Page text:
The closely watched IHS Markit/Cips purchasing managers’ index (PMI) recorded a better-than-expected reading of 61 for April, up from 56.3 in March and the fastest pace of growth since October 2013. Any reading above 50 denotes growth.
The reopening of shops and outdoor dining on April 12 in England and retail and much of hospitality in Scotland on April 26 helped firms across the sector enjoy robust demand, while the road map for lifting lockdown further also boosted forward bookings and new projects.
The report revealed that hiring reached its highest level for five and a half years in April, with some firms even citing staff shortages as a factor holding back growth.
Survey compiler IHS Markit said services growth in the second quarter could smash the report’s previous record set in April 1997 if the bounceback continues at the same pace.
Tim Moore, IHS Markit economics director, said: “April data illustrates that a surge of pent-up demand has started to flow through the UK economy following the loosening of pandemic restrictions, which lifted private sector growth to its highest since October 2013.
“The road map for reopening leisure, hospitality and other customer-facing activities resulted in a sharp increase in forward bookings and new project starts across the service sector.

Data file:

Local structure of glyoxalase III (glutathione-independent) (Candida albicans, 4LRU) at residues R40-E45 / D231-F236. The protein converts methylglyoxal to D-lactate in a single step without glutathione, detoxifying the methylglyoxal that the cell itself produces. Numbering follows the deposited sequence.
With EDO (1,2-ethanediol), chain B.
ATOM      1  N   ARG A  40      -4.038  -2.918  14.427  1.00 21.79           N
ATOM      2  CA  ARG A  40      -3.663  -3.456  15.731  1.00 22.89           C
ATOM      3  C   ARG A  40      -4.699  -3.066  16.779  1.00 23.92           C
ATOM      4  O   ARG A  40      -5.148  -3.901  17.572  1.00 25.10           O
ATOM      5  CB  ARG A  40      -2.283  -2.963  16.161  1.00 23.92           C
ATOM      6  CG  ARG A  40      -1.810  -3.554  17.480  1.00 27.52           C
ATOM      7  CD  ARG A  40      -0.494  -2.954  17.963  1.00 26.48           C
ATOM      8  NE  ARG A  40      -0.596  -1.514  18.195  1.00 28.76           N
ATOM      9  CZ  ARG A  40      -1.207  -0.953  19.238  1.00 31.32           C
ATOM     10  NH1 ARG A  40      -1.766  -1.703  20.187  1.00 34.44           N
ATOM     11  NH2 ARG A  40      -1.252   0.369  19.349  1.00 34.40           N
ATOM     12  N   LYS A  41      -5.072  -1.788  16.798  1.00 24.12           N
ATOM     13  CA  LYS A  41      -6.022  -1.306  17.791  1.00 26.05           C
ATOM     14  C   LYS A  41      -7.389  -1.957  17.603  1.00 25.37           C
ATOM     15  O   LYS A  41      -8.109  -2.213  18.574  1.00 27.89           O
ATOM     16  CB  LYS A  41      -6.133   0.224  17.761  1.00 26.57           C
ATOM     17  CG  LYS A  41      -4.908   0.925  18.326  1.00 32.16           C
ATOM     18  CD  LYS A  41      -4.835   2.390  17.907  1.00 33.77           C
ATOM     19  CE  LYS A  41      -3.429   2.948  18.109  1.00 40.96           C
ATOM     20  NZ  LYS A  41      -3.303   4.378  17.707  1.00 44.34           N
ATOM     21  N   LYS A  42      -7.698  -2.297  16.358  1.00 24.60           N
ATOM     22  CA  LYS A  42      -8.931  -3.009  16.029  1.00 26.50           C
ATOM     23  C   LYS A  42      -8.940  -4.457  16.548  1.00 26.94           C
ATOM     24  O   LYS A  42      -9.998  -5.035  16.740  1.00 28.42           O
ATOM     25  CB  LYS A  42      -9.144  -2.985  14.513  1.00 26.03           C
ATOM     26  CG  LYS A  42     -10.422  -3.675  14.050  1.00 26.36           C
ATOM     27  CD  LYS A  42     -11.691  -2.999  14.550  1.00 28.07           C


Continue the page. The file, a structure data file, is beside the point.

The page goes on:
“The successful vaccine rollout continued to underpin expectations of a strong recovery in the year ahead.”
The composite PMI reading, which also includes the smaller manufacturing sector, stood at 60.7 in April, up from 56.4 in March and also a seven-and-a-half-year high.
But the report flagged rising price pressures, with the steepest increase in costs for businesses since February 2017, which saw a knock-on effect on prices for consumers and firms.
The PMI report came as the Bank of England lifted its forecast for UK economic growth this year as a vaccine-fuelled recovery picks up pace.
The central bank predicts gross domestic product (GDP) – a measure of the size of the economy – will rebound by 7.25 per cent in 2021 up from its previous prediction of 5 per cent.
Its rosier view for the economy this year came as the bank’s monetary policy committee held interest base rates at 0.1 per cent.
Luke Bartholomew, senior economist at Aberdeen Standard Investments, said: “The Bank of England has sharply ungraded its growth forecasts for this year, mostly because the lockdown that hit the first quarter seems to have turned out much better economically speaking than many feared.
“The Bank now sees activity regaining its pre-Covid levels by the end of this year, but of course in normal times the economy would have enjoyed nearly two years of extra growth between early 2020 when Covid hit, and December 2021. So there will still be a big gap between where the economy is and where it should be at that point. It is this gap that will keep monetary policy very accommodative over the next few years.”